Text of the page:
On the other hand the Fantasy Grounds community are friendly and welcoming. Sure, a lot of it is done via forums and I do not like forums but members of the community have approached me and said “Hey Mark, would you like to run something in FG Con?” The head of the company has said “Hey Mark, I read your blog and see you are interested in FATE Core and have a copy of Fantasy Grounds, would you like to test our new FATE adaption?” These people are about making it right. I can shoot off a question to members of this community and they never get tired of me. They are excited when I am excited and give me great advice every time.
Let us now talk about how they operate. I was in a role playing chat the day that Fantasy Grounds announced there deal with D&D. One of the participants pointed out to someone that the files for Fantasy Grounds exist on your computer and when a game is run it is using the Game Master’s machine as the server. With Roll 20 they have their own servers and use of them occurs via http protocol where you send a request to roll the dice, the server works out what happens and sends something to your computer to emulate it. Now, take for example, if both companies went bust. I still have the files for Fantasy Grounds on my machine and they will still work and I can continue with everything I had up until that time. If Roll 20 goes bust they go in, shut down there servers and all that campaign prep and material I had is gone. I much prefer to keep my campaign material with me.
And finally the cost question. When I first got Fantasy Grounds this was a big detractor for a lot of people. You could buy a GM license but then your players would also need to buy a player license. Or you could buy an Ultimate license and then nobody needed a license to play with you. I opted for that option because I do not believe in making people pay to play with me. It cost me around $150.00 in Australian Dollars at the time. People were incredulous that I would spend that much. I have just spent a further $130.00 to get the D&D materials. But you see, there is no further cost to me. Every upgrade, I get. Period. There is a subscription service now too that makes the ultimate for $9.99 monthly USD. The same as the level for Roll 20’s mentor program. I have been a member of the Mentor program since 23 of March 2013. That means I have paid 24 $9.99 subscriptions to Roll 20 (USD) making the total price I have paid for it $239.76 USD. That is about the same as the Fantasy Grounds fees I have paid. But to continue getting the flash level stuff I have to keep paying that to Roll 20 and with Fantasy Grounds, one fee and I am done.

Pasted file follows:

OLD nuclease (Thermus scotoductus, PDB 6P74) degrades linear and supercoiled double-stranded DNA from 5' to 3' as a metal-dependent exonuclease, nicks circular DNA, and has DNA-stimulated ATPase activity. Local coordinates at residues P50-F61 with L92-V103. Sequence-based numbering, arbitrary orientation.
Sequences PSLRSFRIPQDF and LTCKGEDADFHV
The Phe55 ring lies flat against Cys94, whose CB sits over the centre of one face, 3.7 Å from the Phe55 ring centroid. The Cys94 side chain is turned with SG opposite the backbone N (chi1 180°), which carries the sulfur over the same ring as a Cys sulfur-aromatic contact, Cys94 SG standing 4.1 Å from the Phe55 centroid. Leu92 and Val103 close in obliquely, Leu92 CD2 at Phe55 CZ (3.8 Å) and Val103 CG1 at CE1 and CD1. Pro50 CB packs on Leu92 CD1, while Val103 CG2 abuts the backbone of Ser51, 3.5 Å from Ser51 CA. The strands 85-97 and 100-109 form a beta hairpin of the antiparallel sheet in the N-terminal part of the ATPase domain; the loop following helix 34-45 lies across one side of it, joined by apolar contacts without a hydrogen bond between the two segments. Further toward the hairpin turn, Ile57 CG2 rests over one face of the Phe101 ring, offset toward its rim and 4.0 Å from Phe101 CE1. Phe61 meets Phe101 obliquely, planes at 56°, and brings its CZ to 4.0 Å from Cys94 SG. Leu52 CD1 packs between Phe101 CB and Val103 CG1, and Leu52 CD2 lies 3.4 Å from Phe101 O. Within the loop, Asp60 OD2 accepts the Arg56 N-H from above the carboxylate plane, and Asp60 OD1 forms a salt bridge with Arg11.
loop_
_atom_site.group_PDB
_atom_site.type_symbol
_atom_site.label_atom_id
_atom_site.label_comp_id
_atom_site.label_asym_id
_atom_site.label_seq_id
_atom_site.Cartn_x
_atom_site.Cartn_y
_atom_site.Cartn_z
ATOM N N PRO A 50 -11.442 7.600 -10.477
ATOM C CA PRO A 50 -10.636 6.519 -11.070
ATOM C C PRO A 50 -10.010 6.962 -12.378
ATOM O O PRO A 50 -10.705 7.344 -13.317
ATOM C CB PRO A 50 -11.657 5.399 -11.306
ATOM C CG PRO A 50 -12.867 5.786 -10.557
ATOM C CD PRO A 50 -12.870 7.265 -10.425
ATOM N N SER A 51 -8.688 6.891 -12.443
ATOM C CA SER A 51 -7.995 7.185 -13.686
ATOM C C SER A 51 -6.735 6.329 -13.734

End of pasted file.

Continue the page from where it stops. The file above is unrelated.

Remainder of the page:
To me, after playing with these systems for such an extended time there is one thing I want from a VTT and that is system support. I love knowing that I can import my Pathfinder Character from Hero Lab straight into Fantasy Grounds. I love the fact that I do not need to keep looking up Armor Class values for the seventeen different creatures in the battle and the tool immediately tells the player if they hit or not. I look at Roll 20 and the bulk of my time is spent building dynamic light maps because it looks cool. Yes, it does look cool but it does not help me save time in a game. Some of the macro’s I have seen look incredible, but knowing that I have to install them and ask community members for them just make me feel like it is not worth it. So, person who always asks me which is better, I am off the fence. Get Fantasy Grounds. I am sorry that you can’t get dynamic lighting but honestly, the time it will save you because of their focus on systems over flash will end up saving you hours of lost game time looking at reference material.